Jill Roberts Institute for Research in IBD, Division of Gastroenterology and Hepatology, Department of Medicine, Weill Cornell Medicine, New York, New York, USA.
Address correspondence to: Randy S. Longman, Belfer Research Building, Room 714, 413 East 69th Street, New York, New York, USA. Phone: 212.746.5077; Email: firstname.lastname@example.org.
Jill Roberts Institute for Research in IBD, Division of Gastroenterology and Hepatology, Department of Medicine, Weill Cornell Medicine, New York, New York, USA.
Address correspondence to: Randy S. Longman, Belfer Research Building, Room 714, 413 East 69th Street, New York, New York, USA. Phone: 212.746.5077; Email: email@example.com.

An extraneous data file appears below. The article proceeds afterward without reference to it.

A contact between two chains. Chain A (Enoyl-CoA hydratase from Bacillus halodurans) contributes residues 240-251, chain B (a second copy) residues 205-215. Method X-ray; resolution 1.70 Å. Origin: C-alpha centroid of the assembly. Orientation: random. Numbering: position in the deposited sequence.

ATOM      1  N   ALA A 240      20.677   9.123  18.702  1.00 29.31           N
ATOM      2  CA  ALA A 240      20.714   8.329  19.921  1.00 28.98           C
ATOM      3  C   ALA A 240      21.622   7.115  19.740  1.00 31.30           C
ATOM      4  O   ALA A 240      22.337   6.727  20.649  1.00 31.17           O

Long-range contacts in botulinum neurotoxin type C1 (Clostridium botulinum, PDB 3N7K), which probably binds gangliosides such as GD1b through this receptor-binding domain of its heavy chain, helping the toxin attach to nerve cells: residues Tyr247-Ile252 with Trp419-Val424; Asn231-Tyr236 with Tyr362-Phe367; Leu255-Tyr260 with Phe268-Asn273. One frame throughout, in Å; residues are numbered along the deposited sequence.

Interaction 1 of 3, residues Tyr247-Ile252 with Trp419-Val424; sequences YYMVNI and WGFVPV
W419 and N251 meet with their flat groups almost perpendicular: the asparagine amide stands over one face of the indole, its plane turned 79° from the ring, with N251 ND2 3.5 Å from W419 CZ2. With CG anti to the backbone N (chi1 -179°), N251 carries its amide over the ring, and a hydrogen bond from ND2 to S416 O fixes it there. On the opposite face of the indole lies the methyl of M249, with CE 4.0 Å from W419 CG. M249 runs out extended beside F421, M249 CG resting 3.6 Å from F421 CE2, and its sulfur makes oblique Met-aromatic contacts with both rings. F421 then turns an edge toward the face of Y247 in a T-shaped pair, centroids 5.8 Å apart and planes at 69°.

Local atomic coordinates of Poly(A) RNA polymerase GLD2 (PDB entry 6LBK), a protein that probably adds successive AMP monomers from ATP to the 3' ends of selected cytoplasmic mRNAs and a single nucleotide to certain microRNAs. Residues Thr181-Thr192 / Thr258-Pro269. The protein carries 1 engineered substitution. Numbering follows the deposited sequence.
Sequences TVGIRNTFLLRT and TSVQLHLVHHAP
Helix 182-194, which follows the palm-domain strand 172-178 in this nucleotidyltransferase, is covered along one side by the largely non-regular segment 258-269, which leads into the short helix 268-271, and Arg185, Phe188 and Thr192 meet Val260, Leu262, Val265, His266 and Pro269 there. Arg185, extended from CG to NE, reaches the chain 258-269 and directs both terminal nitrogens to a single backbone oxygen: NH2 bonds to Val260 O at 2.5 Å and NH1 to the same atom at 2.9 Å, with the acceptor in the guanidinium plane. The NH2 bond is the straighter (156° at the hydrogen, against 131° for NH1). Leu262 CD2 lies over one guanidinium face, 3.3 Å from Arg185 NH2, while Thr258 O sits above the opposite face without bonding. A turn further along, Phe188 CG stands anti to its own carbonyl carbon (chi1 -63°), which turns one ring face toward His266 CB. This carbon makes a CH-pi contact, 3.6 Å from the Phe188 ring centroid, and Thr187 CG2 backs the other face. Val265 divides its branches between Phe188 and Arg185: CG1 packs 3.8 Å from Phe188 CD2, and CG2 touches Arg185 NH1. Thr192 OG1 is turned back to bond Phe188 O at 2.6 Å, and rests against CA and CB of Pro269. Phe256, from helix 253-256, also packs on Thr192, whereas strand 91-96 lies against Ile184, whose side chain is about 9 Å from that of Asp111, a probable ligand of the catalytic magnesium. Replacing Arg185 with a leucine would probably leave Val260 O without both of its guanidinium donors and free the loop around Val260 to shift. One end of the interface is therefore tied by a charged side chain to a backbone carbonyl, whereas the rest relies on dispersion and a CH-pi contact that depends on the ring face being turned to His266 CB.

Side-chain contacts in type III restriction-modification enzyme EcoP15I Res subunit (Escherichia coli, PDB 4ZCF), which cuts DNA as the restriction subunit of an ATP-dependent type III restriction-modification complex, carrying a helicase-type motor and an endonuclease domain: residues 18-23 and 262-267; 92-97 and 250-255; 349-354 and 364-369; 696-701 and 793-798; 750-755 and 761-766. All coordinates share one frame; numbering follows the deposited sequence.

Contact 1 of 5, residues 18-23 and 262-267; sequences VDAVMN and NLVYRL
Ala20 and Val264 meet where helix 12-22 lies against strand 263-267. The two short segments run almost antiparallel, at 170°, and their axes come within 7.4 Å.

First published June 10, 2019 - More info
Over the last ten years, immunologists have recognized the central importance of an emerging group of innate lymphoid cells (ILCs) in health and disease. Characterization of these cells has provided a molecular definition of ILCs and their tissue-specific functions. Although the lineage-defining transcription factors, cytokine production, and nomenclature parallel those of T helper cells, ILCs do not require adaptive immune programming. Both environmental and host-derived signals shape the function of these evolutionarily ancient cells, which provide pathogen protection and promote tissue restoration. As such, ILCs function as a double-edged sword, balancing the inflammatory and reparative responses that arise during injury and disease. This Review highlights our recent understanding of tissue-resident ILCs and the signals that regulate their contribution to inflammation and tissue repair in health and disease.